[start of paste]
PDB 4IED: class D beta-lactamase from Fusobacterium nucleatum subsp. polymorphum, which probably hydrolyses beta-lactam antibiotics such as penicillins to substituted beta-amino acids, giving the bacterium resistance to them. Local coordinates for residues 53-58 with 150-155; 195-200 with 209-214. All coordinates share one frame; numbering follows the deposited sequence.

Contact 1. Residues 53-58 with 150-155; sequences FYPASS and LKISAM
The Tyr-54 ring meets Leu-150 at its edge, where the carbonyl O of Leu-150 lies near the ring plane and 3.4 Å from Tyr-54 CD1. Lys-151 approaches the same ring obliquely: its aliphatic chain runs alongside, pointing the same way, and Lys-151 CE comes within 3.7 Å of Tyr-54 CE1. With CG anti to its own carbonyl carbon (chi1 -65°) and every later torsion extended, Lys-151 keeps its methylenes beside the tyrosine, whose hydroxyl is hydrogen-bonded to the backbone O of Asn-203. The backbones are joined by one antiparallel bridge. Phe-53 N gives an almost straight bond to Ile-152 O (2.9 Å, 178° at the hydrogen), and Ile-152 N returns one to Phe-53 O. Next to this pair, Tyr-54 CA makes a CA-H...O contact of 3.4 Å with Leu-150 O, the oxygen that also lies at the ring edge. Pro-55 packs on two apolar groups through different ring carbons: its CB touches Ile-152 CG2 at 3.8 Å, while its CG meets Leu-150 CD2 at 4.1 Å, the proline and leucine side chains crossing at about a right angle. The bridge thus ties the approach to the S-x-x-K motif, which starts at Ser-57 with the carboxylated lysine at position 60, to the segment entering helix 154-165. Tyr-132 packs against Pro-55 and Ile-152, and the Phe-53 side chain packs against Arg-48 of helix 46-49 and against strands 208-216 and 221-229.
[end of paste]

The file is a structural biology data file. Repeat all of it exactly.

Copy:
PDB 4IED: class D beta-lactamase from Fusobacterium nucleatum subsp. polymorphum, which probably hydrolyses beta-lactam antibiotics such as penicillins to substituted beta-amino acids, giving the bacterium resistance to them. Local coordinates for residues 53-58 with 150-155; 195-200 with 209-214. All coordinates share one frame; numbering follows the deposited sequence.

Contact 1. Residues 53-58 with 150-155; sequences FYPASS and LKISAM
The Tyr-54 ring meets Leu-150 at its edge, where the carbonyl O of Leu-150 lies near the ring plane and 3.4 Å from Tyr-54 CD1. Lys-151 approaches the same ring obliquely: its aliphatic chain runs alongside, pointing the same way, and Lys-151 CE comes within 3.7 Å of Tyr-54 CE1. With CG anti to its own carbonyl carbon (chi1 -65°) and every later torsion extended, Lys-151 keeps its methylenes beside the tyrosine, whose hydroxyl is hydrogen-bonded to the backbone O of Asn-203. The backbones are joined by one antiparallel bridge. Phe-53 N gives an almost straight bond to Ile-152 O (2.9 Å, 178° at the hydrogen), and Ile-152 N returns one to Phe-53 O. Next to this pair, Tyr-54 CA makes a CA-H...O contact of 3.4 Å with Leu-150 O, the oxygen that also lies at the ring edge. Pro-55 packs on two apolar groups through different ring carbons: its CB touches Ile-152 CG2 at 3.8 Å, while its CG meets Leu-150 CD2 at 4.1 Å, the proline and leucine side chains crossing at about a right angle. The bridge thus ties the approach to the S-x-x-K motif, which starts at Ser-57 with the carboxylated lysine at position 60, to the segment entering helix 154-165. Tyr-132 packs against Pro-55 and Ile-152, and the Phe-53 side chain packs against Arg-48 of helix 46-49 and against strands 208-216 and 221-229.